std::istringstream ss( str );
    ss >> number;
}

So, the moral of my story is: If you are going to be learning c++, I would recommend that you take advantage of the STL. It has lots of really helpful stuff that is, in general, much safer and easier to use than some old (and sometimes dangerous) C functions like strcpy, strncpy, atoi, printf, sprintf, etc.

I have the following:

char* fOutMsg;
strcpy(fOutMsg, "03DS2");

--------------------------------------------------------------
in another place:

char	fPpn[32]	= {0};
strcpy(fPpn, "                   ");

-------------------------------------------------------------------
in another location:

char   fStr;
struct* ioEx;
strcpy(fStr, W2A(ioEx->authcode));

---------------------------------------------------------------------
more:

char*  iProdType;
strcpy((char*) fDef.prodtype,  iProdType);

------------------------------------------------------------------------
and:

strcpy(fI8_GPID, "%");

Are you allocating memory for fOutMsg or iProdType before trying to write to it? If not, you'll need to fix that first. And you can't copy a string to the single character fStr.

Why are you planning to use strncpy instead of strcpy? strncpy has caveats:
http://c-faq.com/lib/strncpy.html

>This library is powerful, helpful, and relatively easy
>to learn, and it works in all c++ compilers.

Visual C++ 6 has a notoriously broken standard library (especially the STL). But with a few caveats, you're right:

  1. Compilers that were released before or around 1998 may not conform well at all.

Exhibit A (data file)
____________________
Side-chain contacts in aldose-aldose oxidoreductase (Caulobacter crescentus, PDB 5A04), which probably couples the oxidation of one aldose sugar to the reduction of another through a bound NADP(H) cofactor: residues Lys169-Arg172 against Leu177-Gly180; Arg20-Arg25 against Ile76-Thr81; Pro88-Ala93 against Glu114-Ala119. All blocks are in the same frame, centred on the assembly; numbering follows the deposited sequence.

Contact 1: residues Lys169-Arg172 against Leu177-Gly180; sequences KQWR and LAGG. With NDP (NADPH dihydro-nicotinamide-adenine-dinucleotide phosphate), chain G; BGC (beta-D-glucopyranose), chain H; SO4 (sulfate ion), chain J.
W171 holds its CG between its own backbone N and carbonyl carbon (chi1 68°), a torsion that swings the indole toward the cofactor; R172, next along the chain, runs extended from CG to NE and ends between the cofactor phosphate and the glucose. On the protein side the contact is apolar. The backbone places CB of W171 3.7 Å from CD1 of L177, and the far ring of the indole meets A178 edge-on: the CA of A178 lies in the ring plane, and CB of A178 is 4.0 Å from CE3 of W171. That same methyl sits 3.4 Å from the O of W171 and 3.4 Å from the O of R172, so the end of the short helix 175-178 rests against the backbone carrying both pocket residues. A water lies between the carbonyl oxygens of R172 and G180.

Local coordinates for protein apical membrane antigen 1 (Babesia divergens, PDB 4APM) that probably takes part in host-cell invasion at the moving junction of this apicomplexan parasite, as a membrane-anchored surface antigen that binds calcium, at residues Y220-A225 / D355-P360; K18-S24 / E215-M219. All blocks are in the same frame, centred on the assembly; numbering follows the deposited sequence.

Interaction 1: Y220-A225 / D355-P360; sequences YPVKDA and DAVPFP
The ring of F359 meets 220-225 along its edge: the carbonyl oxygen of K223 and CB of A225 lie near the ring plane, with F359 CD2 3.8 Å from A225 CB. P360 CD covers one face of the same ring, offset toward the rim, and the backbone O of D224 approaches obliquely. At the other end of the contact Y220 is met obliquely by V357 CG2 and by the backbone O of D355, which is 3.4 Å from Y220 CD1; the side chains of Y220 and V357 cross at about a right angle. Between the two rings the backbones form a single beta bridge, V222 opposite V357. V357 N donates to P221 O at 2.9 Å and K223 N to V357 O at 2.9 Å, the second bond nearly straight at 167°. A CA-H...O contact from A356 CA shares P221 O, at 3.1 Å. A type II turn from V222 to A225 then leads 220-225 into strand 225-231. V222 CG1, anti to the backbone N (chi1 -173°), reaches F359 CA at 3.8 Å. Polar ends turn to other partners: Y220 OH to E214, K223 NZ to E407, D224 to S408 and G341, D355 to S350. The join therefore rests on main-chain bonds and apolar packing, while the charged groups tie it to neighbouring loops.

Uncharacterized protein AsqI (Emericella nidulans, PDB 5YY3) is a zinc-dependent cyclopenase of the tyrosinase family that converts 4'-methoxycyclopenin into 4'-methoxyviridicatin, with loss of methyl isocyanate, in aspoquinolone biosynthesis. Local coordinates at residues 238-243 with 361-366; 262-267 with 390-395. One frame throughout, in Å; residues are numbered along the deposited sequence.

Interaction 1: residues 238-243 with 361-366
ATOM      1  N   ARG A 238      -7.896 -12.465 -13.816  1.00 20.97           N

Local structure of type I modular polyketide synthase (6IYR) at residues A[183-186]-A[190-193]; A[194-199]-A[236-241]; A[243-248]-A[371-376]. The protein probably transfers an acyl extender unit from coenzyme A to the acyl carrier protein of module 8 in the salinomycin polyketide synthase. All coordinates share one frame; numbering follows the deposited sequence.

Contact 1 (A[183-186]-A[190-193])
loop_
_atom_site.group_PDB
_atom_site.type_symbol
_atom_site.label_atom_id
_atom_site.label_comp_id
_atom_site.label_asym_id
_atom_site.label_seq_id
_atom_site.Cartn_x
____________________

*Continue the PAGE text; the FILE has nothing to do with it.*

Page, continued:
2. The standard library is updated with every revision of the C++ standard, so be aware what revision your compiler conforms to and what revision the features you want were introduced in.

Thanks everyone for your reply.
I am actually using MS Visual C++ 6.0

Dave, this is only one line of my code and yes I allocated memory for fOutMsg before using it.

Dusk, our code is all COM/DCOM/atl .... and I need to change the strcpy to strncpy because we are facing a compliance issue, so strcpy is not safe and strncpy is required.

Now the thing is that, I cannot tell all the time what my destination buffer size is, in that case, what if the source buffer was larger, and what if it was smaller, what will happen to the remaining "empty" space in my destination buffer?

Will it be easy to move my code from strcpy to strncpy without having to do lots of modifications?

I hope I get clear answers on that thing

Thanks again

Sorry i made a mistake.

I am compiling using MS VS 2005 not VC6. VC6 was originally used but as i mentioned for compliance reason, the code is converted to 2005

Now the thing is that, I cannot tell all the time what my destination buffer size is, in that case, what if the source buffer was larger, and what if it was smaller, what will happen to the remaining "empty" space in my destination buffer?

If you don't know how much space you have available in your destination buffer, you are in big trouble. There are no protections with either strcpy or strncpy, and the program using strcpy or strncpy will happily march off the end of a buffer that is to small. So, if you have a buffer of unknown size, you can never safely copy data into it. You have to establish some way to be sure of your buffer size, or your code will be a ticking time bomb.

This question has already been answered. Start a new discussion instead.